Friday, 13 August 2010

Zinester Interview 03

Zinester Interview 03
Future Fantasteek! is produced by Jackie Batey,UK
Jackie Batey responds:
How would you describe your zine?
I would call Future Fantasteek! A satirical look at what's wrong with modern living. It includes the frustrations of working with other humans, popular anxieties and why computer’s don’t like us. The zine is full of drawings and collages, sometimes presented as fake advertisements or bogus advice, topics skip around but it is rooted firmly in the ‘now’.

What can your zine do that a mainstream publication can't?
A mainstream publication needs to be aware of audience and needs to have marketing potential, i.e. they need to shift a certain number of copies in order to make money. With self-publishing I am free to say what I want to whoever is prepared to listen, this comes with risks such as self-indulgence or finding your voice is a lone one. Bypassing traditional publishing means issues can be produced cheaply and very quickly so current events can be reflected a few days later. After years working as a commercial illustrator, It’s also a joy to have no client breathing down your neck suggesting 'minor' changes and no one saying you can't say "fuck" - even though most of us do say it, at some point. I also think having no boss is liberating artistically and the magic of the internet means you can track down your own audience eventually. It's a liberating and empowering experience creating and distributing your own zine, you feel you have your voice back.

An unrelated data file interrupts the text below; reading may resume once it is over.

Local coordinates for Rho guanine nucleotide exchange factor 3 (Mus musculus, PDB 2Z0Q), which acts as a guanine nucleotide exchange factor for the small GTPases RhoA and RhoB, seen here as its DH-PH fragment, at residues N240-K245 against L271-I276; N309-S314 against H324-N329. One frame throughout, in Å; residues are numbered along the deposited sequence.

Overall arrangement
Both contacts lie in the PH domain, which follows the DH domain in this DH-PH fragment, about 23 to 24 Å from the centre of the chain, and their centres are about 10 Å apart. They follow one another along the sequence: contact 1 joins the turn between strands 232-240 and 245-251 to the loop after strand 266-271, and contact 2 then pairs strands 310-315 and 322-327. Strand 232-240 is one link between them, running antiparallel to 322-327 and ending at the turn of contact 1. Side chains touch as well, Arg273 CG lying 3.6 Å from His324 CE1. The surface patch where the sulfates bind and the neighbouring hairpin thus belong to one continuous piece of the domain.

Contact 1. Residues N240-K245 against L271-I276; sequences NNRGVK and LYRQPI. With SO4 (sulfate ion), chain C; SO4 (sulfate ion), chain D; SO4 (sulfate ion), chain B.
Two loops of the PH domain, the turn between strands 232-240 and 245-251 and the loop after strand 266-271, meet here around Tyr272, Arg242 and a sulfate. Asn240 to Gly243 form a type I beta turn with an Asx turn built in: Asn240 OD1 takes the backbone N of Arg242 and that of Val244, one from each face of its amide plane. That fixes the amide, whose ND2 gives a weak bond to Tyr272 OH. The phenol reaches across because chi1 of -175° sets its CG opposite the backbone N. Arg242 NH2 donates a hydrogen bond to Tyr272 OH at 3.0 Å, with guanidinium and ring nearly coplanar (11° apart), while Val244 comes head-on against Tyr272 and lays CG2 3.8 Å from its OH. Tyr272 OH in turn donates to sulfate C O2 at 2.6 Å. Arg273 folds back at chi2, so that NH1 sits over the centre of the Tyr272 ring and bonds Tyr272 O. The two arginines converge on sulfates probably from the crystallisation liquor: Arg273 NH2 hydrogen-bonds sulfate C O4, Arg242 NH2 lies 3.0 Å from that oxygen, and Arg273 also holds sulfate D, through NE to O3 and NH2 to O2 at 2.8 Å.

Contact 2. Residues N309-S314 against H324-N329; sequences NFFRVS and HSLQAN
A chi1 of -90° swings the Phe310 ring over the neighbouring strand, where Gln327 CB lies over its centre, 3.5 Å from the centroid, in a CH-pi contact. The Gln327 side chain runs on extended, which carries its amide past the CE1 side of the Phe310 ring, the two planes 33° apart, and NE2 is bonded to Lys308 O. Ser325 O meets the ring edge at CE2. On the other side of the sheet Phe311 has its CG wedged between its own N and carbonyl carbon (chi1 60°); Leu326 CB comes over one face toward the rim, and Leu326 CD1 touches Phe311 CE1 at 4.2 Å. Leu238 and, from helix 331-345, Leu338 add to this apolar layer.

Does the look of a zine matter?

It doesn't matter in the grand scheme of things but I come from an art & design background, so it matters a great deal to me. I am much happier expressing myself using visual communication, I find I can draw what I mean much more effectively than I can write it. Basically, I want everyone to be able to express themselves clearly using the most appropriate tool they can, whether this is writing, singing or drawing. I enjoy the tactility of paper and sketchbooks which is why I use stickers, stamps and collages within my zines, although I do compile everything and edit it all on a computer at the end. I also run the Zineopolis Collection at the University of Portsmouth for the Illustration course, so naturally we focus our collection on zines that are very full of drawings and artwork.

Please recommend a zine for us and tell us why.
I really enjoy the work of the collective Girls Who Draw, in Birmingham, they are coordinated by Karoline Rerrie. The work is often screen printed and humorous, the subjects vary but there is a joyful touch to the work that will always make me smile. I also love Le Dernier Cri, the French collective in Marsaile, who tend to make rather disturbing serigraphs and zines often screen printed and very visual, with a very low print run. The work they produce is very different to what I do, so reading them is like ‘going on holiday’ from yourself.